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Alzheimer’s Prevention: Don’t Forget the Blueberries

alzheimer's prevention

Blueberries are back in the news–and it is good news related to Alzheimer’s prevention.

A new study reveals that the anthocyanins and polyphenols in blueberries could benefit Alzheimer’s disease and actually reverse memory problems. The study, from the University of Reading and the Peninsula Medical School in the United Kingdom, looked at supplementing the diet of rats with blueberries and the effect on memory tasks. The researchers compared the performance of young rats with older rats. Some of the older rats received blueberry powder that was high in anthocyanins and flavonoids as a supplement to their regular feed. Anthocyanins and flavonoids are polyphenols found in blueberries that act as powerful, natural antioxidants and anti-inflammatories.

Generally, the younger rats performed the memory tasks well, with a 90 percent accuracy rate. However, older rats only had a 57 percent accuracy rate at the same spatial memory tasks. Remarkably, the group of older rats who received blueberry powder along with their standard feed for three weeks increased their performance on the memory task from 60 to 83 percent accuracy. The polyphenols in the blueberry powder actually seemed to increase recall capacity in the rats and reverse age-related memory problems. This increase in performance was maintained throughout the blueberry supplementation period.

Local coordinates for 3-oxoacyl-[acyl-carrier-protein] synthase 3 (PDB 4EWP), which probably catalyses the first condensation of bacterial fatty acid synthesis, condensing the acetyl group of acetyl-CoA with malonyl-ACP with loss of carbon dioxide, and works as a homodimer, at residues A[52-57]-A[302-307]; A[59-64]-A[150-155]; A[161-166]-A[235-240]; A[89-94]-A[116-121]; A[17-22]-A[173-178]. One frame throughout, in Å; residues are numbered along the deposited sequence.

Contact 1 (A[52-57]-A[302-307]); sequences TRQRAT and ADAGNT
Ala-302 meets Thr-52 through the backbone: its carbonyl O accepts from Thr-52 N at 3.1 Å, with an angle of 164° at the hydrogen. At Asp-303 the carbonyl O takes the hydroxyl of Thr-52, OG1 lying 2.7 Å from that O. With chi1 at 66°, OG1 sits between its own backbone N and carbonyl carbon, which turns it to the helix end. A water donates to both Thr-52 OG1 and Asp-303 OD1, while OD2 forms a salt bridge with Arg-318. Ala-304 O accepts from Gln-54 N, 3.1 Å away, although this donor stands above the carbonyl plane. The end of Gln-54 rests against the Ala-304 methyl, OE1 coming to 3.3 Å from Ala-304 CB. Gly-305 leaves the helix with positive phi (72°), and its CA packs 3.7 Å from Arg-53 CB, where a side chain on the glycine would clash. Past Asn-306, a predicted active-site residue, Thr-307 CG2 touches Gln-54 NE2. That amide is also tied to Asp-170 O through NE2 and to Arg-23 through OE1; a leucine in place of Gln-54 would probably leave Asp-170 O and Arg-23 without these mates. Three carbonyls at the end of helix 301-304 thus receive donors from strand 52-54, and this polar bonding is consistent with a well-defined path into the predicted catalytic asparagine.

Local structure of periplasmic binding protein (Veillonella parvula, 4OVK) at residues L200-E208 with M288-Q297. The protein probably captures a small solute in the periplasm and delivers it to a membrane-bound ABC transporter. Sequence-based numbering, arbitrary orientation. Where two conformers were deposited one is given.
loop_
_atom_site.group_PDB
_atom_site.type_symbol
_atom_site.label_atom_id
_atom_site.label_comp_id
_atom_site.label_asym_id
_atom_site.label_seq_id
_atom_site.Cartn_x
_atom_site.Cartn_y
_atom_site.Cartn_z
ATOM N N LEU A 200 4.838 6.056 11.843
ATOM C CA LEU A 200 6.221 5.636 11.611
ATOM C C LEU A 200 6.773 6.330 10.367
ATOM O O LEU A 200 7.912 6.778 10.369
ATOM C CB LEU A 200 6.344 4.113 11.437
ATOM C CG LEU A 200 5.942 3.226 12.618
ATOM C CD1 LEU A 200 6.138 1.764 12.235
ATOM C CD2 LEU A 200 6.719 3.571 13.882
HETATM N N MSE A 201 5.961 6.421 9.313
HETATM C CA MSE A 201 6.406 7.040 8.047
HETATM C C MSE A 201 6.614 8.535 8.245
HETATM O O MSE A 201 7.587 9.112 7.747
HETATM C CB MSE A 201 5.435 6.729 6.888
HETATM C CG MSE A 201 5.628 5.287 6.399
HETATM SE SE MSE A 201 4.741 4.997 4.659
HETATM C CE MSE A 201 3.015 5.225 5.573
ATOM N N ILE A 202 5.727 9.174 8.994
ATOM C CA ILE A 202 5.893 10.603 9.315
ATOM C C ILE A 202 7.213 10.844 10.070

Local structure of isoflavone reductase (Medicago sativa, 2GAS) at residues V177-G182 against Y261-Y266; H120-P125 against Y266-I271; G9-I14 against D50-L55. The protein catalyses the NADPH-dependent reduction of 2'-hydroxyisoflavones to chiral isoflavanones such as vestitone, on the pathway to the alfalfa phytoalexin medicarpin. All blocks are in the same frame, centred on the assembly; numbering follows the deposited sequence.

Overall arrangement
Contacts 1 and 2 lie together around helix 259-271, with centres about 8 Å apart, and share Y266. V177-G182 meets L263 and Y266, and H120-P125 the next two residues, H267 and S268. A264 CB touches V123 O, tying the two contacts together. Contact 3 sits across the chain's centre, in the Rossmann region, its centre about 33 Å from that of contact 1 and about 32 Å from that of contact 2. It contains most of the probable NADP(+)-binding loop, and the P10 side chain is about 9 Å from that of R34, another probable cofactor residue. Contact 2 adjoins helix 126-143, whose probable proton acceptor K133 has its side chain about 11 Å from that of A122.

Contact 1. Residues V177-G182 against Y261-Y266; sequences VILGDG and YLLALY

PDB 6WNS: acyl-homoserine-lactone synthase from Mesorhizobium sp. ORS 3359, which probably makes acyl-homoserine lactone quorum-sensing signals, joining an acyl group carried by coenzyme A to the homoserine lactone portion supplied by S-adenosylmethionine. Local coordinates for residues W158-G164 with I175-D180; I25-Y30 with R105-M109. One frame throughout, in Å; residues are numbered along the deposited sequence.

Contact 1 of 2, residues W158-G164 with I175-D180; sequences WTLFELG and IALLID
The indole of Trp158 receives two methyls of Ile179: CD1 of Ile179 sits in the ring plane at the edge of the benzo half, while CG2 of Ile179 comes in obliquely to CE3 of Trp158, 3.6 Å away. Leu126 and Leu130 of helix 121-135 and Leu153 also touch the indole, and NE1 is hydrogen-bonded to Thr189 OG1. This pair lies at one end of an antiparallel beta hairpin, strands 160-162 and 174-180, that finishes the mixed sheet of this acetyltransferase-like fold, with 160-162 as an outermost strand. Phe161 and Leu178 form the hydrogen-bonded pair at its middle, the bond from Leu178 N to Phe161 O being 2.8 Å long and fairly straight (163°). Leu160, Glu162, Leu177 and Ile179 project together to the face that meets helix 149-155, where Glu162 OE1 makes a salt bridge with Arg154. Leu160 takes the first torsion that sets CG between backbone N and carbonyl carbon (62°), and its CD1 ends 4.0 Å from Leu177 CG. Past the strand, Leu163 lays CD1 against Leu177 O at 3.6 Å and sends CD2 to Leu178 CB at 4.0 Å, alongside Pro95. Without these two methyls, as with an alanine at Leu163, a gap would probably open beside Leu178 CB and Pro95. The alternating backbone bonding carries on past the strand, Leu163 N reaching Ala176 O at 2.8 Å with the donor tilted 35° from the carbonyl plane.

Blueberries are truly a SuperFood. The anthocyanins and flavonoids in blueberries help protect the entire body from free radicals and inflammation. The ways these plant nutrients affect the brain are not fully understood. Previous studies have shown that flavonoids can get to brain cells by crossing the blood-brain barrier, but their effect on these nerve cells is unknown. It is likely that polyphenols in blueberries improve nerve connections and stimulate cell repair. Further research is ongoing, and the research team is going to expand their investigation to include people suffering from Alzheimer’s disease.

The results of this current study will be published in Free Radical Biology and Medicine, the journal of the Society of Free Radical Biology and Medicine, under the title “Blueberry-induced changes in spatial working memory correlate with changes in hippocampal CREB phosphorylation and BDNF levels.”

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